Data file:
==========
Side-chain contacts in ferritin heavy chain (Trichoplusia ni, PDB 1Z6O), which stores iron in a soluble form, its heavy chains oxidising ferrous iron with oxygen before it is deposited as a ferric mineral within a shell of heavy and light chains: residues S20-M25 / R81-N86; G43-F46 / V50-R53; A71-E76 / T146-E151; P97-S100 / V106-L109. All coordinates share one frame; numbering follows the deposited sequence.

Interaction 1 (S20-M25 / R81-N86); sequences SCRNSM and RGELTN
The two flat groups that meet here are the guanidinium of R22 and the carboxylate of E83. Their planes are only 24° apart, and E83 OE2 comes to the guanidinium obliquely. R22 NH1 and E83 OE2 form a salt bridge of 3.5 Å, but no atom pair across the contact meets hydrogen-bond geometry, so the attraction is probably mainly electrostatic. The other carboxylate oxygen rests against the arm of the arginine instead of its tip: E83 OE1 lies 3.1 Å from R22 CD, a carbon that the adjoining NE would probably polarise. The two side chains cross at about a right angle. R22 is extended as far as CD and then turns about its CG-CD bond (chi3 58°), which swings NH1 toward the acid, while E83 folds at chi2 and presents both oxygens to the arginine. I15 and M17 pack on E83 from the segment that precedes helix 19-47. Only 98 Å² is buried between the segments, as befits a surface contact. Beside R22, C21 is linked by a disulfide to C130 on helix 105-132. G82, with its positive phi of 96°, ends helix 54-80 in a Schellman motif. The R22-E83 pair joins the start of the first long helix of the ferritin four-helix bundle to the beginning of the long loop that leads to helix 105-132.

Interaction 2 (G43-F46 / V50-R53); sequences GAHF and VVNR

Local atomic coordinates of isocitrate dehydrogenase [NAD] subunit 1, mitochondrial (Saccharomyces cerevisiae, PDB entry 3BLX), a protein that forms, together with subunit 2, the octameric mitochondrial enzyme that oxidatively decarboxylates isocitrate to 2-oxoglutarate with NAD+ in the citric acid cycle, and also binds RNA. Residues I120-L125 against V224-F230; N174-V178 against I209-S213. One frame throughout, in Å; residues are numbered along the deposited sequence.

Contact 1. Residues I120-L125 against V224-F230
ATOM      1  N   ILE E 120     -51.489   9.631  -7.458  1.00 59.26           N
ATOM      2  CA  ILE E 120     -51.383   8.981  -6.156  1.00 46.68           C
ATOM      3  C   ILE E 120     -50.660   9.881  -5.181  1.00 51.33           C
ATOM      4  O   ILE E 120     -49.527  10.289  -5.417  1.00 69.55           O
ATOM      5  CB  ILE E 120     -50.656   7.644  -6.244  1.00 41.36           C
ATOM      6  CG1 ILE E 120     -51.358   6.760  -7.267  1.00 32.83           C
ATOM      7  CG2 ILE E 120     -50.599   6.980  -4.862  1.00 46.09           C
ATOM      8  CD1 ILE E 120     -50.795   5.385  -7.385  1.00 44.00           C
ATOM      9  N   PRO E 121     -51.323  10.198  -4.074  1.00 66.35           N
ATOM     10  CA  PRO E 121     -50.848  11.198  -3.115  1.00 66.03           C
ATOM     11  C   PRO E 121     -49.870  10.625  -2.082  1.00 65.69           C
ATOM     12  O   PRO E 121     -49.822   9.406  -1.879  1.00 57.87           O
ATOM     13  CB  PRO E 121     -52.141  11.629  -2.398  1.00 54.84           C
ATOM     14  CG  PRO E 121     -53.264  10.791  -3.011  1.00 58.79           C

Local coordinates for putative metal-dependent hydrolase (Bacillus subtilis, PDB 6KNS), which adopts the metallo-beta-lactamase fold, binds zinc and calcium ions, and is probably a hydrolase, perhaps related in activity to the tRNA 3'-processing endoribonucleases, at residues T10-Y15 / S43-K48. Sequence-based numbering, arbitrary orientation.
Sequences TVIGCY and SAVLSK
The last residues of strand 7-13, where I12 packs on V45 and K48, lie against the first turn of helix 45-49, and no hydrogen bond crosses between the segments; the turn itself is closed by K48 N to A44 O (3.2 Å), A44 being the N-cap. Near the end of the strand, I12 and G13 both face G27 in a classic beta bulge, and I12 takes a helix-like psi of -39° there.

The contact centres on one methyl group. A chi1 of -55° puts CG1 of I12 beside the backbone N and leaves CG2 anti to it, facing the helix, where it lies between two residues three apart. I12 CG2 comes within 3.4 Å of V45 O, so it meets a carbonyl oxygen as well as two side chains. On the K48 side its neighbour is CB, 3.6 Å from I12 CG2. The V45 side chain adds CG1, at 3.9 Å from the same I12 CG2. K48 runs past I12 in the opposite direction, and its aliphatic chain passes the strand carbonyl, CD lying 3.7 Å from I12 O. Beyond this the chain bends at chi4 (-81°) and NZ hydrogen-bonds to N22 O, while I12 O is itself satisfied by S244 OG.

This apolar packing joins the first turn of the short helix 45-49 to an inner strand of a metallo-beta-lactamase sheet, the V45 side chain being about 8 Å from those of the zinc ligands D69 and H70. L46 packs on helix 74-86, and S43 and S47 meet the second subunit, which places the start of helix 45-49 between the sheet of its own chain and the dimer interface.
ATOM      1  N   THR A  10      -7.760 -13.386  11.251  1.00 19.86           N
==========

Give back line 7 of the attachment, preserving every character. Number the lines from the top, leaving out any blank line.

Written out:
ATOM      1  N   ILE E 120     -51.489   9.631  -7.458  1.00 59.26           N